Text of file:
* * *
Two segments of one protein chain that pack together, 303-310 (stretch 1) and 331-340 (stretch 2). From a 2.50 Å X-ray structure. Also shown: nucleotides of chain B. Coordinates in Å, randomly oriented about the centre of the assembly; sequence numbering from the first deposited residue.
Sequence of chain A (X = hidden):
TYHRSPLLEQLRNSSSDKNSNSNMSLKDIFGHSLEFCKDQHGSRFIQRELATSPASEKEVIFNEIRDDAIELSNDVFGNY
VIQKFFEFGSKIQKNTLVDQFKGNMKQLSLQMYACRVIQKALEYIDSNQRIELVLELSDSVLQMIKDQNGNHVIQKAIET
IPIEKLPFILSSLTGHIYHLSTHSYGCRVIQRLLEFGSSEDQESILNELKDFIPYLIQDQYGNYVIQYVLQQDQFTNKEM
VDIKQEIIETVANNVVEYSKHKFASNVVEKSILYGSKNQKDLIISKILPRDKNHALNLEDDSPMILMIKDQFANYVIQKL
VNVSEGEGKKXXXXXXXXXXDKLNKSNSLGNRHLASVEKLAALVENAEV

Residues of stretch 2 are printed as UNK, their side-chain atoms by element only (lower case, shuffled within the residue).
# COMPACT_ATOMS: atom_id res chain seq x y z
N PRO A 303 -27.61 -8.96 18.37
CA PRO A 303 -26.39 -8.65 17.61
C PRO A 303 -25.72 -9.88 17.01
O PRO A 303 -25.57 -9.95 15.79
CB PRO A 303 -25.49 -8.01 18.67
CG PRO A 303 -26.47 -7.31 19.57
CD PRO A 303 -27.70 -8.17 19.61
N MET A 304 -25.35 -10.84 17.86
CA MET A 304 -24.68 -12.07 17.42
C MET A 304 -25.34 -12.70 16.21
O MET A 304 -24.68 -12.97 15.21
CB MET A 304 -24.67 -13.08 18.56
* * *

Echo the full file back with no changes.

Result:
Two segments of one protein chain that pack together, 303-310 (stretch 1) and 331-340 (stretch 2). From a 2.50 Å X-ray structure. Also shown: nucleotides of chain B. Coordinates in Å, randomly oriented about the centre of the assembly; sequence numbering from the first deposited residue.
Sequence of chain A (X = hidden):
TYHRSPLLEQLRNSSSDKNSNSNMSLKDIFGHSLEFCKDQHGSRFIQRELATSPASEKEVIFNEIRDDAIELSNDVFGNY
VIQKFFEFGSKIQKNTLVDQFKGNMKQLSLQMYACRVIQKALEYIDSNQRIELVLELSDSVLQMIKDQNGNHVIQKAIET
IPIEKLPFILSSLTGHIYHLSTHSYGCRVIQRLLEFGSSEDQESILNELKDFIPYLIQDQYGNYVIQYVLQQDQFTNKEM
VDIKQEIIETVANNVVEYSKHKFASNVVEKSILYGSKNQKDLIISKILPRDKNHALNLEDDSPMILMIKDQFANYVIQKL
VNVSEGEGKKXXXXXXXXXXDKLNKSNSLGNRHLASVEKLAALVENAEV

Residues of stretch 2 are printed as UNK, their side-chain atoms by element only (lower case, shuffled within the residue).
# COMPACT_ATOMS: atom_id res chain seq x y z
N PRO A 303 -27.61 -8.96 18.37
CA PRO A 303 -26.39 -8.65 17.61
C PRO A 303 -25.72 -9.88 17.01
O PRO A 303 -25.57 -9.95 15.79
CB PRO A 303 -25.49 -8.01 18.67
CG PRO A 303 -26.47 -7.31 19.57
CD PRO A 303 -27.70 -8.17 19.61
N MET A 304 -25.35 -10.84 17.86
CA MET A 304 -24.68 -12.07 17.42
C MET A 304 -25.34 -12.70 16.21
O MET A 304 -24.68 -12.97 15.21
CB MET A 304 -24.67 -13.08 18.56